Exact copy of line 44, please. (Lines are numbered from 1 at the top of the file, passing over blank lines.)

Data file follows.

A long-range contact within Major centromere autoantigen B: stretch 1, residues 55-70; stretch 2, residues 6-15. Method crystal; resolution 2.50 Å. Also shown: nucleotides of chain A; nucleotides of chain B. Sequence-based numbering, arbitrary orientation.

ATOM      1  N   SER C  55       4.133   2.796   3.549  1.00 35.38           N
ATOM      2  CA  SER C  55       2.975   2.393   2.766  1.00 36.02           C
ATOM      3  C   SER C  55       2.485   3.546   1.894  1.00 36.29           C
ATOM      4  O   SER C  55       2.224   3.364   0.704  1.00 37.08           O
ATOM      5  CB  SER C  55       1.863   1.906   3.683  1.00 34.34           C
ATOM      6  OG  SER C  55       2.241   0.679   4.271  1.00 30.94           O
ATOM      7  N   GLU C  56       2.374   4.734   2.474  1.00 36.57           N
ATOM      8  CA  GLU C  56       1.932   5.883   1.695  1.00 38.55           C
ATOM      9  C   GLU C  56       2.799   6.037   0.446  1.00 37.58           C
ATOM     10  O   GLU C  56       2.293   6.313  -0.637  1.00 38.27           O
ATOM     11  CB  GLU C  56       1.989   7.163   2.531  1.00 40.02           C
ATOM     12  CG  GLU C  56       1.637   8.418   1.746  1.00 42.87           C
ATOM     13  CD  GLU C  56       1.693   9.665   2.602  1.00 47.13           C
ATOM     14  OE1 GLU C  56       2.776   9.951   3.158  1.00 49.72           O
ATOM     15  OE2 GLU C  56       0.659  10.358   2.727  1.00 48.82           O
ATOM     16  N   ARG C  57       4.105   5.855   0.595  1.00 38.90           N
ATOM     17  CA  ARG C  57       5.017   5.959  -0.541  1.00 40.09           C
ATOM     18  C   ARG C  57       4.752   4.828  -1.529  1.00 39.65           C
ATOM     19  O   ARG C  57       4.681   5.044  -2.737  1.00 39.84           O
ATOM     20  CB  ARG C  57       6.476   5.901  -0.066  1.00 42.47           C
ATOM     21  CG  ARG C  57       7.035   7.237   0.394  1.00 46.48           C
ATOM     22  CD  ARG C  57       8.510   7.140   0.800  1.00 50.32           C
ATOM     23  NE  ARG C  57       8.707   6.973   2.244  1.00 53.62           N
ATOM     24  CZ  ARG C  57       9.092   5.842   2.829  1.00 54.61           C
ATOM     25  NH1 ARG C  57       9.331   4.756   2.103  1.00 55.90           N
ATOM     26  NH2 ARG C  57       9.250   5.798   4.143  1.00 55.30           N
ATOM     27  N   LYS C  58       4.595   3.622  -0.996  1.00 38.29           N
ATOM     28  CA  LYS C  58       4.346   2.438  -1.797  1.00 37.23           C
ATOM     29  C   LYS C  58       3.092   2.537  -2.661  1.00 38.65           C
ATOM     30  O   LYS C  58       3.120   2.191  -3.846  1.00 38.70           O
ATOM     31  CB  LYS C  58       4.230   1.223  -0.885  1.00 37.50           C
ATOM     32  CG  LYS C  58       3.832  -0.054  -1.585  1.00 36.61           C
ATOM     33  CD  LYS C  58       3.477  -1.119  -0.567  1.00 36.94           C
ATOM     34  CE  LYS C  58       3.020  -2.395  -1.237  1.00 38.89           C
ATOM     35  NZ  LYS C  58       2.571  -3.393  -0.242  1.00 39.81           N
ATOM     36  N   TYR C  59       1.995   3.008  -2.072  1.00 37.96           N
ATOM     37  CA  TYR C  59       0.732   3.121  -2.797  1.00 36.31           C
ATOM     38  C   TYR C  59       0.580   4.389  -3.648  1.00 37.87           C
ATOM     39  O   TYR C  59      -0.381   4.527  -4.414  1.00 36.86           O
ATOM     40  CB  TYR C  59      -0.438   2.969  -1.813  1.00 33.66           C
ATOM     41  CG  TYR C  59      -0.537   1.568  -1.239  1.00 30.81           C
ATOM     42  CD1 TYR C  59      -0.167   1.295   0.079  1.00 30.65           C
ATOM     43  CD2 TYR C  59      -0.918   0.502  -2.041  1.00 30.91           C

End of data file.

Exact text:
ATOM     43  CD2 TYR C  59      -0.918   0.502  -2.041  1.00 30.91           C